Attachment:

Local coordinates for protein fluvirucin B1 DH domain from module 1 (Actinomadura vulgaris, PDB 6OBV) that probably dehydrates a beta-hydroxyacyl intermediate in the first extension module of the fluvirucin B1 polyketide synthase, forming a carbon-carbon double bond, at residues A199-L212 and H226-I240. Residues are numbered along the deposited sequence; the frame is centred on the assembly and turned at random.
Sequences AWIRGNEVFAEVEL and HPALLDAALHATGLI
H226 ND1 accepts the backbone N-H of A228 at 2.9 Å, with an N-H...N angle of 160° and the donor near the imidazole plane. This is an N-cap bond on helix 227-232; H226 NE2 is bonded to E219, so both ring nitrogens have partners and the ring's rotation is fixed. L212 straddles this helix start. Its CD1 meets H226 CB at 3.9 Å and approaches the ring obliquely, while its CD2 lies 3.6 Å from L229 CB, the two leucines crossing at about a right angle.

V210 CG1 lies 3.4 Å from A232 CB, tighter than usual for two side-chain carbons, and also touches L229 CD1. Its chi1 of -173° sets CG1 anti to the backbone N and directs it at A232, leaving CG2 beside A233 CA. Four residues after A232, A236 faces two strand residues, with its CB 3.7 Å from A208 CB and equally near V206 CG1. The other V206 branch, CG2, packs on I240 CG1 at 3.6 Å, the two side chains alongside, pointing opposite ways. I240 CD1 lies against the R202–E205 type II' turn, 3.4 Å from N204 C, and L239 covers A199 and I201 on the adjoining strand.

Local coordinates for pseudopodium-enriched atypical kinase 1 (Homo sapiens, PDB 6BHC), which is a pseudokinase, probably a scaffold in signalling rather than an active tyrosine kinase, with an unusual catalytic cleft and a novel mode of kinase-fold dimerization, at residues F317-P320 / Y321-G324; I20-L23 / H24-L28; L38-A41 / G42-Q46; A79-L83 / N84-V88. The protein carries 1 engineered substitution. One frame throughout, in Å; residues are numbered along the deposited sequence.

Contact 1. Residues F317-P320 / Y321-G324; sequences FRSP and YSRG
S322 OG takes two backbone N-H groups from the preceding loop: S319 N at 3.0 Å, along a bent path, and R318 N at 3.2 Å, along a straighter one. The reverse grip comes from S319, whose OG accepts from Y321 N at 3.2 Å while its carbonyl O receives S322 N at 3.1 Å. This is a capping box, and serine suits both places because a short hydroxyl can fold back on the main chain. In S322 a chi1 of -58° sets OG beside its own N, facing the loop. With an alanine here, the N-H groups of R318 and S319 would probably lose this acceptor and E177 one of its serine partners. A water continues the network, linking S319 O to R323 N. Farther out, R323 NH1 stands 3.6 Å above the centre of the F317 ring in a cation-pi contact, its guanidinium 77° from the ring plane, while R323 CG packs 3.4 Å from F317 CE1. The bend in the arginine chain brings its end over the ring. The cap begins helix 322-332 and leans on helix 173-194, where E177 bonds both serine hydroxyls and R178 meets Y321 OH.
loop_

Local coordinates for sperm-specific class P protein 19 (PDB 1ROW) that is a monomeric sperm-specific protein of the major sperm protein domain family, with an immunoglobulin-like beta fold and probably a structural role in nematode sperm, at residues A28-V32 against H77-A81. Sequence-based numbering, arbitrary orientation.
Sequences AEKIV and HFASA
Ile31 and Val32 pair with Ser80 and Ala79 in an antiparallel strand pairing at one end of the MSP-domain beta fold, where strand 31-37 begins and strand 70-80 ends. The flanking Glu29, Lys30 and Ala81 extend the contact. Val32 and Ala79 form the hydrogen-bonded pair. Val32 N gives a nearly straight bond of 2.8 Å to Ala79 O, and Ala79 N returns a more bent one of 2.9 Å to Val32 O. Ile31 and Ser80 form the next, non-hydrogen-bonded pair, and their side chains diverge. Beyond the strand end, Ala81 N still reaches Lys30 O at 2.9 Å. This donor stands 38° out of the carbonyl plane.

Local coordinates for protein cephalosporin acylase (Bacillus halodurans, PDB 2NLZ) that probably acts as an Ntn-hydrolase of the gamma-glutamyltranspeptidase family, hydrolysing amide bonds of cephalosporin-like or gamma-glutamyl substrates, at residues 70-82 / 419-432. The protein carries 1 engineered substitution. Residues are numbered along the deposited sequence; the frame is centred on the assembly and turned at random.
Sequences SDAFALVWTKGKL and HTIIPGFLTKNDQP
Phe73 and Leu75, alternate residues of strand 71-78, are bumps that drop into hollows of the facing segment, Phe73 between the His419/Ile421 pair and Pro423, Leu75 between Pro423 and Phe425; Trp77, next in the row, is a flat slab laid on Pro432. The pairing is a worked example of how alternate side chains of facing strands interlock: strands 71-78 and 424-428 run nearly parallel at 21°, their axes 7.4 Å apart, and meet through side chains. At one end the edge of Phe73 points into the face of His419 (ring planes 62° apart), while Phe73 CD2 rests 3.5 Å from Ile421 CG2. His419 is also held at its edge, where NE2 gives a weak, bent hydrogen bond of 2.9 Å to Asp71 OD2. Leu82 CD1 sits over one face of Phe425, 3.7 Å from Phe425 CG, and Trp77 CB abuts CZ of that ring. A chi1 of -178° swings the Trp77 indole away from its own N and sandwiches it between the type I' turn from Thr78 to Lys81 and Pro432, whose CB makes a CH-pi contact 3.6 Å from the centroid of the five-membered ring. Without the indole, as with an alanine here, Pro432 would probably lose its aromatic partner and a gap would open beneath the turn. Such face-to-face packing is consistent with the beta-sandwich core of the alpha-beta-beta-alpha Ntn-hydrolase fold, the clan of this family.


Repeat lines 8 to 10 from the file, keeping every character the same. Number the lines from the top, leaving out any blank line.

loop_

Local coordinates for sperm-specific class P protein 19 (PDB 1ROW) that is a monomeric sperm-specific protein of the major sperm protein domain family, with an immunoglobulin-like beta fold and probably a structural role in nematode sperm, at residues A28-V32 against H77-A81. Sequence-based numbering, arbitrary orientation.
Sequences AEKIV and HFASA